A few minutes before 6 Sunday morning I drove to the parking lot at Mosquito Flat, at the end of Rock Creek Road. It was a few minutes drive from my rented cabins at the Rock Creek Lodge Resort. The other participants, Eddie Sudol, John Zazzara, Bob Bynum and Pat Ibbetson were already making final preparations. About a half hour later we set off on the trail leading to Mono Pass. Shortly after we started we encountered a large buck mule deer with several points.
We followed the trail for a couple of miles until we reached the fork that lead to Ruby Lake. I thought it would be best to go around the lake on the south side, since it was shorter but the majority decided to go around the north side instead since it had less snow. This was a mistake that cost us about 20 minutes, due to some bush-whacking and bouldering.
An easy snow slope led us to the next lake-Lake Mills I believe. This time I went around the snowier southern side and fell behind the others who found a use trail on the northern side. As we puffed up the snowy drainage John chattered on and on as if we were sitting at a bar having a beer. John is in great shape. He told us about a guide he recommends - John Fischer. Lo and behold a few minutes later we bumped into John and one of his clients sitting on a rock next to one of the still- frozen Treasure Lakes. It must have been 10 or 11 a.m. and the sky was overcast. We wore our rain gear since it was hailing on and off.
John had just finished belaying his client up and down Abbot. He did not think it was advisable for us to continue because of the unsettled weather. But the day was young and ther rat was gnawing so we decided to continue and bail only if the weather got worse.
We put on our crampons (all except Bob; due to a communication error he thought they would not be needed even though John had an extra pair he offered to Bob at the car) and hiked up a broad slope to the north couloir. John, Eddie and Bob took the lead, following a track of fresh prints. Pat and I fell behind. We ascended a few hundred feet on good snow that was 40 degrees at most. At the point where the couloir narrows and becomes much steeper, we stepped onto the rock on the right. I sat, took off my crampons and waited about 15 or 20 minutes for Pat, who was feeling ill. There were prints in the snow leading up the narrowing couloir from where I sat. The snow was at least 50 degrees near the top and according to Secor the rock above it is low class 5.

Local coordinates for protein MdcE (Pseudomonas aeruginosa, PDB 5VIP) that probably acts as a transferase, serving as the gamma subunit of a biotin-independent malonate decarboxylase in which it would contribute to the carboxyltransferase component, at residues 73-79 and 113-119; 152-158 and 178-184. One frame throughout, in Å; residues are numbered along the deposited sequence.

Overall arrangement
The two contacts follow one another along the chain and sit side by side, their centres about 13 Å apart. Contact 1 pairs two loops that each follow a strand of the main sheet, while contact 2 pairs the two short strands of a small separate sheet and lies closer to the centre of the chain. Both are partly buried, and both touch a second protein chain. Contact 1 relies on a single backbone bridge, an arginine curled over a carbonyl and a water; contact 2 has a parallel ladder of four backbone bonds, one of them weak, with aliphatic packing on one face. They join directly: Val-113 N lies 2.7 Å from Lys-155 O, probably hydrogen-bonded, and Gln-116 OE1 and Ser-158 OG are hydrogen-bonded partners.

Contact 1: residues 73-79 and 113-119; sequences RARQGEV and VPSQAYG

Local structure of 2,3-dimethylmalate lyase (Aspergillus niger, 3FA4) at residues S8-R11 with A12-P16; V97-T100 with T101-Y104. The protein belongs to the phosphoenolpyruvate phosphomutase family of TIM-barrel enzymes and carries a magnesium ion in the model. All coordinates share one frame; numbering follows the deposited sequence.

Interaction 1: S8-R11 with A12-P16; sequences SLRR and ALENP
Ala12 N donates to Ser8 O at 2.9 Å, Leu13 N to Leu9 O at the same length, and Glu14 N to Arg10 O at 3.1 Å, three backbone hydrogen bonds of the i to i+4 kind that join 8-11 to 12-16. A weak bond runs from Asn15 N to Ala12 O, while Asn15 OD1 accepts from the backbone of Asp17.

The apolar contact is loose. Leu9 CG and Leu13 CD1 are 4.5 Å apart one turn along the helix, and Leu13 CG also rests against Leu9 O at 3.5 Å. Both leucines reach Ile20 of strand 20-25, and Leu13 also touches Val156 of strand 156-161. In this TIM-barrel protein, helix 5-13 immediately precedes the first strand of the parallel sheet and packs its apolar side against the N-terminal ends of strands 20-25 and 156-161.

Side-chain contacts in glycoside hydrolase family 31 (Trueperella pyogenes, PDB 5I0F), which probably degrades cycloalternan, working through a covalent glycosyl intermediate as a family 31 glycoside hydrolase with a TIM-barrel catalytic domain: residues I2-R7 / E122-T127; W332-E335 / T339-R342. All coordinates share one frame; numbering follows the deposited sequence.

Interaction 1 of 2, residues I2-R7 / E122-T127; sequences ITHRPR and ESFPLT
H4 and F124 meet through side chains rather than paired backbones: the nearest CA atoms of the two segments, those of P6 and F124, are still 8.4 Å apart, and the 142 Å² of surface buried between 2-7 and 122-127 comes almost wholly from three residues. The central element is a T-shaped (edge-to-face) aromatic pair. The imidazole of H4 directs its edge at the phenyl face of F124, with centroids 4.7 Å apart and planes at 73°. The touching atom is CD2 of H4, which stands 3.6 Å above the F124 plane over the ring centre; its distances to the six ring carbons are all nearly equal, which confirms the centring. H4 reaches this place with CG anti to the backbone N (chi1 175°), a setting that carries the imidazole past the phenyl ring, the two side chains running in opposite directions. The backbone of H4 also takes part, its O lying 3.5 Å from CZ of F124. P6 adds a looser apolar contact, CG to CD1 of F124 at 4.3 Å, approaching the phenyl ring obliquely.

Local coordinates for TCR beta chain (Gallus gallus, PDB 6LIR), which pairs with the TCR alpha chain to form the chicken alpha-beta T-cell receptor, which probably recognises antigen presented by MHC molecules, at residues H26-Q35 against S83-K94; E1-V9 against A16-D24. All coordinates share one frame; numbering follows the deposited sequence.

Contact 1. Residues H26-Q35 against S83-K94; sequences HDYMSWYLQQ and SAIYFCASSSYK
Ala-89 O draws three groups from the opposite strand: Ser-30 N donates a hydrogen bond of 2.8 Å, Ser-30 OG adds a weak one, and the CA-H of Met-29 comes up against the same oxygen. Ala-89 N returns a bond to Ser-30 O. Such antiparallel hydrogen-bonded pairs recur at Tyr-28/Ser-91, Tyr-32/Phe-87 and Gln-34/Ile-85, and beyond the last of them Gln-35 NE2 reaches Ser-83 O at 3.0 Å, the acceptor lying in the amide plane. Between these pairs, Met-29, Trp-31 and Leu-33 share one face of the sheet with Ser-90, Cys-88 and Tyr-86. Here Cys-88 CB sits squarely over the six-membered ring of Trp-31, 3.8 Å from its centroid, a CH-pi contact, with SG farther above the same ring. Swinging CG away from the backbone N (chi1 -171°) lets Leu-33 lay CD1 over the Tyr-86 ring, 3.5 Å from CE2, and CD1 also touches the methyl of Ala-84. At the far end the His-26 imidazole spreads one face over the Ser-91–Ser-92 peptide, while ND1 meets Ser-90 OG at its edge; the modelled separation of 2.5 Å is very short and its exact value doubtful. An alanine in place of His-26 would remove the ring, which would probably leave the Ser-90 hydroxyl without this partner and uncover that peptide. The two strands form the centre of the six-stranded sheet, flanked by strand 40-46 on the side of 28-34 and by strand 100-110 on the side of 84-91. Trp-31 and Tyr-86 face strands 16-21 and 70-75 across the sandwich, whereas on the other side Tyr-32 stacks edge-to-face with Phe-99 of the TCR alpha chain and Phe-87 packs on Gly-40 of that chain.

When Pat arrived we did our best to follow the route of the others up to the ridge, which was a couple hundred feet above us. Following carins we zigzagged and carefully climbed over sand, scree and rock ledges and boulders until we attained the ridge. We moved south toward the notch below the summit as the other three descended from the peak. I expected a quick class 2 scramble to the top and was surprised when Eddie informed us that there were several class 4-5 moves ahead. This was a alarming, especially to Pat, since we did not have a rope. But I figured that since they had gone up and down so quickly, it couldn't be that hard. Luckily I was right.
Eddie was kind enough to lead me over a knife edge and the difficult moves beyond it. This knife edge was about eight inches across at one point, with a sheer drop of several hundred feet on the left to Treasure Lakes and thousands to the right to the Fourth Recess. The three or four tricky exposed class 3 moves were exciting but not bad. After that we had a class 1-2 scramble and were on top.
The sky had cleared a bit and the view was a typically wonderful Sierra panorama. Mt. Gabb was an immense triangle to the west. From our angle it was hard to tell it has a class 2 route. The Fourth Recess, immediately below us to the northeast, was the most impressive sight, surrounded by steep walls and studded with pristine lakes 3,000 feet down the ridge. We had originally planned to climb down this ridge and up to Dade, but it was already late afternoon. The others had left us as we summitted. John and Eddie hurried off and did Whitney, Muir and Morrison on the following two days.
The hike out was uneventful but took forever. I glissaded ahead of Pat and found myself constantly waiting. He felt a little better but not 100% and when it got dark he took off his glasses and moved even slower (this was supposed to be a day hike and he had brought only his prescription sunglasses). We got out unbelievably late and crashed at the cabins.
Pat left on Monday morning and I spent the rest of the week relaxing with my family in the Rock Creek area and also visited Mammoth, Mono Lake, Bridgeport, Bishop and Bodie. We hiked, fished and rode horseback to a couple of the Hilton Lakes. Thanks to the PCSrs who recommend the Rock Creek Lodge resort as a good place for a family vacation-you are right!
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